“Oh,” Jane said, “I don’t trust him either.”

This wasn’t going where I’d hoped. “Jane,” I asked her, “do you trust me?”

“Sure,” she said.

“Why? I’m not from around here either, and I’m newer in town than either Billy or Brannigan.”

“That’s true,” Jane said. “But there’s something about you that’s different…”

“What? What is there about me that you trust?” I was really pushing hard.

Jane wiped a spot off an oak table she had for sale, then turned back to me.

“Gwen,” she said.

“Gwen?”

“That’s right. I trust you because I know your wife—and she’s my kind of woman.”

“And Billy’s wife?”

Jane shook her head. “We’ve had our disputes.”

There it was. Acceptance in this neck of the woods wasn’t about personality. Nor success. Not even about how well you followed the rules. “The real way men are judged here is by our wives?!”

“You’re lucky,” Jane said. “In the old days you would’ve been judged by your cattle.”

“I don’t have any cattle.”

Jane was still talking. “…And now that we’re talking about wives, I’ll let you in on why I don’t trust that rat Brannigan,” she said. “Because no matter how many times he’s said ‘I love you’ he still won’t talk about me becoming his wife!”

Larry Brody: Live! From Paradise! #25 – ‘Larry B Takes a Peek into the Afterlife’

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THE USUAL NOTE FROM LB: From the summer of 2002 to  the spring of 2010, Gwen the Beautiful and I were the proud and often exhausted owners of a beautiful Ozarks property we called Cloud Creek Ranch.

In many ways, the ranch was paradise. But it was a paradise with a price that started going up before we even knew it existed. Here’s another Monday musing about our adventure and the lessons we learned.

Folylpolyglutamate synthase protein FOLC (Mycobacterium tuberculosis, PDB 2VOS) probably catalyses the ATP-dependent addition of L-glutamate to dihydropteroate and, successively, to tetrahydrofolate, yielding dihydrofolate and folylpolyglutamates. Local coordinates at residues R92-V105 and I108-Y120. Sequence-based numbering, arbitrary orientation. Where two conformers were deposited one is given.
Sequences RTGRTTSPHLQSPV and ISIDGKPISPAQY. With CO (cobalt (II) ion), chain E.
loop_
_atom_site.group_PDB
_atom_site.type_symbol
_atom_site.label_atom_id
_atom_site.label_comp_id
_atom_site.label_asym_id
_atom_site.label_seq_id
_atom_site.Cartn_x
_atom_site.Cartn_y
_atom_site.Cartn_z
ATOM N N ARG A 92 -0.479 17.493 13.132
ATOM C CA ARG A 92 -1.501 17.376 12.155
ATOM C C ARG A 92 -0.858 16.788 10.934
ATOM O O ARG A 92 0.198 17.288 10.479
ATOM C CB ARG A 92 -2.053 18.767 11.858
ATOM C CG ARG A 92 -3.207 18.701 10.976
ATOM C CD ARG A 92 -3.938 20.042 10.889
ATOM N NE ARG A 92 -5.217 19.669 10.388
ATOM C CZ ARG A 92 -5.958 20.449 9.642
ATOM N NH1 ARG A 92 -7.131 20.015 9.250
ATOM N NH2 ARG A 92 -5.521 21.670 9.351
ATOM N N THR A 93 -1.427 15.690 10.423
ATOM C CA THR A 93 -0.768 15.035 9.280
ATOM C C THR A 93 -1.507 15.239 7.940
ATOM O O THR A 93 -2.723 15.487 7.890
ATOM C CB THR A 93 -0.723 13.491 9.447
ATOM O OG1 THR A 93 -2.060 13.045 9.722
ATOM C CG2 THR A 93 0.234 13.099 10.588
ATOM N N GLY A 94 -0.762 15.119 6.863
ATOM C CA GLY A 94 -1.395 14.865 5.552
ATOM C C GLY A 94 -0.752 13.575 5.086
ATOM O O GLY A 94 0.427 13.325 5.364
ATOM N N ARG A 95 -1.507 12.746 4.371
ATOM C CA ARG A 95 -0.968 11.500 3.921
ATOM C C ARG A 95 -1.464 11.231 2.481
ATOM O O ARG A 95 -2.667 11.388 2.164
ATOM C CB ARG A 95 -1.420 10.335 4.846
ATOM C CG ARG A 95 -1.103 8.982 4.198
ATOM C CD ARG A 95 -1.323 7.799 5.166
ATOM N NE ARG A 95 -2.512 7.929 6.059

Oh, and if y’all detect any irony, please believe me when I say it comes straight from the universe and not your kindly Uncle Larry B.

by Larry Brody

My Cousin Barry from Springfield called me yesterday to see if I’d heard about the recent death of a mutual friend. Cousin Barry had just returned from the funeral and was pretty broken up. He wondered why I was taking it so calmly.

“After all,” he said, “it’s over for the poor guy. You know there isn’t really any afterlife.”
“Do I?” I said.

Cousin Barry was silent for a minute. Then: “Wait a minute. Are you telling me you—‘believe?’”

My mind went back over twenty-five years, to when I had what was called “an early heart attack.” I was 32 years old and so much in my prime that I was at the gym bench pressing, when suddenly I couldn’t catch my breath. Because an elephant’s foot was on my chest.

I thought it was nothing. That it would go away. But twenty minutes later I was being rushed to the emergency room, trying to figure out what was happening—and then I wasn’t figuring anything because I was dead.

That’s right. I was lying dead in the passenger seat of a friend’s car. Except that lying dead didn’t mean being “dead” the way I—every bit as unbelieving as Cousin Barry—had imagined.